Rep. Deb Haaland (D-New Mexico) took part in a breakfast in honor of Dr. Martin Luther King Jr. in Albuquerque, New Mexico, on January 21, 2019. Photo: Congresswoman Deb Haaland

Mark Trahant: Indian lawmakers remain at odds over border wall and shutdown

Debate about border, government shutdown moves to the Senate
Senate could finally weigh in on the government shutdown, putting members on record with a vote
By Mark Trahant
Indian Country Today

The Senate will finally debate its solution to the longest government shutdown and history. The Senate will vote on President Donald J. Trump’s proposal to fund the government, including $5.7 billion for some of the border wall.

But it’s not the “beautiful” border wall from the Trump campaign. As the president put it: “This is not a 2,000-mile concrete structure from sea to sea. These are steel barriers in high-priority locations. Much of the border is already protected by natural barriers such as mountains and water. We already have many miles of barrier, including 115 miles that we are currently building or under contract. It will be done quickly. Our request will add another 230 miles this year in the areas our border agents most urgently need. It will have an unbelievable impact.”

The Senate will also vote for a three-year “legislative relief” for the 700,000 young people who came to the United States without authorization, those in the Deferred Action for Childhood Arrivals program, or DACA. But that Trump proposal comes at a time when the DACA situation is already before the federal courts. And the administration is required to continue the program until the legal challenges are resolved.

The president also said his proposal includes a three-year extension of Temporary Protected Status, or TPS. “This means that 300,000 immigrants whose protected status is facing expiration will now have three more years of certainty so that Congress can work on a larger immigration deal, which everybody wants — Republicans and Democrats,” the president said.

Congress set up the Temporary Protected Status as a way to protect people who come from countries where there lives are in danger from an armed conflict, an environmental crisis, or a temporary crisis. The Trump administration redefined this program and eliminated six countries with nearly all the participants. A federal judge has blocked the administration from deporting people cut from the program, more than 300,000.

Critics say the president's proposal does not advance a solution to either the Deferred Action for Childhood Arrivals or Temporary Protected Status programs.

The Senate action, if it passes, could set up an interesting next step. "Everyone has made their point—now it's time to make a law," Senate Majority Leader Mitch McConnell, R-Kentucky, said over the weekend.

McConnell had said he would not call up legislation unless it has support from the president. He has refused to even consider several bills to reopen the government passed by the House.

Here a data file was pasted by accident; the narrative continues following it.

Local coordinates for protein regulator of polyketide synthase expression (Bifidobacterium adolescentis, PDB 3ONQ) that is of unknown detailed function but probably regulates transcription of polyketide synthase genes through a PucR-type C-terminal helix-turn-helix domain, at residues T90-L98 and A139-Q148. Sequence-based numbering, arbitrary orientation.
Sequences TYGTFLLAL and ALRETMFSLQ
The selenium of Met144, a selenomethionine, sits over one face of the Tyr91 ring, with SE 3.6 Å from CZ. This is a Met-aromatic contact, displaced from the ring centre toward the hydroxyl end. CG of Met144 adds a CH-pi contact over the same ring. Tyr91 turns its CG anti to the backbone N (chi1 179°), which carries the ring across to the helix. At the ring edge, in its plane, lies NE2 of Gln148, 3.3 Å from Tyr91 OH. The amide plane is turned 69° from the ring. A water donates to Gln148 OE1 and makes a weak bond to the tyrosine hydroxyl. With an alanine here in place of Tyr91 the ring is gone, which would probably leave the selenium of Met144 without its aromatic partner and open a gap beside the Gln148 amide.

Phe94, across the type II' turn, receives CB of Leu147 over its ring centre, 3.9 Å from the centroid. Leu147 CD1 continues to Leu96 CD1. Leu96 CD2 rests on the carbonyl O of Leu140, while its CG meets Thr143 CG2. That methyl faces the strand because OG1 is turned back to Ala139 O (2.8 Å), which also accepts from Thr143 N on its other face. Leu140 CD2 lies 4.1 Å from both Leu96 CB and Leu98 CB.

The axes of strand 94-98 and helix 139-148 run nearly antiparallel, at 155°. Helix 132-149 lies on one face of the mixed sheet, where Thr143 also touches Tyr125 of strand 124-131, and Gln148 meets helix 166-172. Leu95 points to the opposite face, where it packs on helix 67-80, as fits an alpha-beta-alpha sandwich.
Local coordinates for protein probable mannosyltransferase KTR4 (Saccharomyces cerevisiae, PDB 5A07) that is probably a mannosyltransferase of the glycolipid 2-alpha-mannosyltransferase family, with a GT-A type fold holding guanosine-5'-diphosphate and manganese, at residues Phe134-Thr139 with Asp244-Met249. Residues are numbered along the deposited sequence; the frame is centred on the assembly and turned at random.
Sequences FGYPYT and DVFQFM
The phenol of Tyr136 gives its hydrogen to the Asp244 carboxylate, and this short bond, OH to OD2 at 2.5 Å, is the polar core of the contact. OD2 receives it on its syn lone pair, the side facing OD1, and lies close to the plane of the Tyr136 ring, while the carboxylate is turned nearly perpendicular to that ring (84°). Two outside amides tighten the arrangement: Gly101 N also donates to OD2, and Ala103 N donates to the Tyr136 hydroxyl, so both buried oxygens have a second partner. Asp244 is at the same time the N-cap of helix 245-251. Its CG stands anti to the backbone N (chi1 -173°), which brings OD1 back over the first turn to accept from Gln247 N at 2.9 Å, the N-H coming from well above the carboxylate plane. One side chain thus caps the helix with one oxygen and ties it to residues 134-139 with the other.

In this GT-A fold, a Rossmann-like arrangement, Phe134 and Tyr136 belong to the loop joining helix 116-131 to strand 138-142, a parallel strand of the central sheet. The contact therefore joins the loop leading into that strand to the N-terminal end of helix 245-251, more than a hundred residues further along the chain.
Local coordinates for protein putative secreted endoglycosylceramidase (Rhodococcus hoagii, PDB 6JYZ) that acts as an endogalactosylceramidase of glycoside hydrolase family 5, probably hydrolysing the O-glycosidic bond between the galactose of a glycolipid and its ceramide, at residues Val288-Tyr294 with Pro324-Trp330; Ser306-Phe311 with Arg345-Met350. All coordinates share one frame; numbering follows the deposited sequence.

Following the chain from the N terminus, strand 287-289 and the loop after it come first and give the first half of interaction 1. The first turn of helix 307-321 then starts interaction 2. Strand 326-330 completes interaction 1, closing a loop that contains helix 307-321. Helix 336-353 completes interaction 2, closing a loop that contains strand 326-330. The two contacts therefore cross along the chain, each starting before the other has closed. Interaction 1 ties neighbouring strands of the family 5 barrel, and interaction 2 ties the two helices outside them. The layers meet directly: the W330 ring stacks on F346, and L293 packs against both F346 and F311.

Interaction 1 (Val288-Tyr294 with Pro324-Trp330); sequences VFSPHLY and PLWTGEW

Speaker of the House Nancy Pelosi has called the president’s proposal a “non-starter.” The speaker said she is willing to negotiate immigration and border issues, but only after the government is reopened.

In a news release, Rep. Deb Haaland, D-New Mexico, Laguna Pueblo, said it’s unfair to hold federal workers hostage and called the president’s proposal a “false compromise and pulled Dreamers onto the list of people he’s holding hostage for his fantasy.”

She said: “It’s only fair that President Trump signs the bill The House passed on day one to pay federal workers and contractors, then we can discuss border security. When I talk to families in New Mexico, they tell me about the need for quality public education, good paying jobs, and access to quality health care — the wall is not a solution to those concerns.”

However on the Republican side, Rep. Tom Cole from Oklahoma, Chickasaw, called the proposal “a real compromise.”

“The plan includes things both sides agree need to be solved,” Cole said. “It would provide legal status for DACA recipients — something that Democrats have long demanded. In addition, it would provide money for physical barriers, technology, infrastructure and personnel that are much needed to secure our southern border. Finally, it would immediately reopen the government, so negotiations on other matters of national importance can proceed.”

He said: “Thus far, Democrats have been determined to put political fights ahead of the critical need to strengthen border security. President Trump is clearly trying to negotiate in good faith with Democratic leadership in order to end this painful government shutdown. For the good of the entire country, I hope Democrats finally come to their senses, work with Republicans and the president to enact real solutions and finally reopen the government.”

Rep. Markwayne Mullin, R-Oklahoma, Cherokee Nation, also called for the House to support the president.

“After a conference call with the President Trump, I believe his offer is a win-win for both sides: national security and DACA,” he said in a news release. “The Democrats’ number one issue for years has been fixing DACA. Now, they have an opportunity to fix it. Let’s see what they do with it. Or, we’ll see if it’s really just all politics to them.”

Indian Country Today is compiling #ShutdownStories from tribal communities and others affected by the longest shutdown in U.S. history.

Spreadsheets: Impact of shutdown on tribal communities | Impact on individuals, nonprofits

Mark Trahant is the editor of Indian Country Today. He is a member of the Shoshone-Bannock Tribes. Follow him on Twitter @TrahantReports.

This story originally appeared on Indian Country Today.

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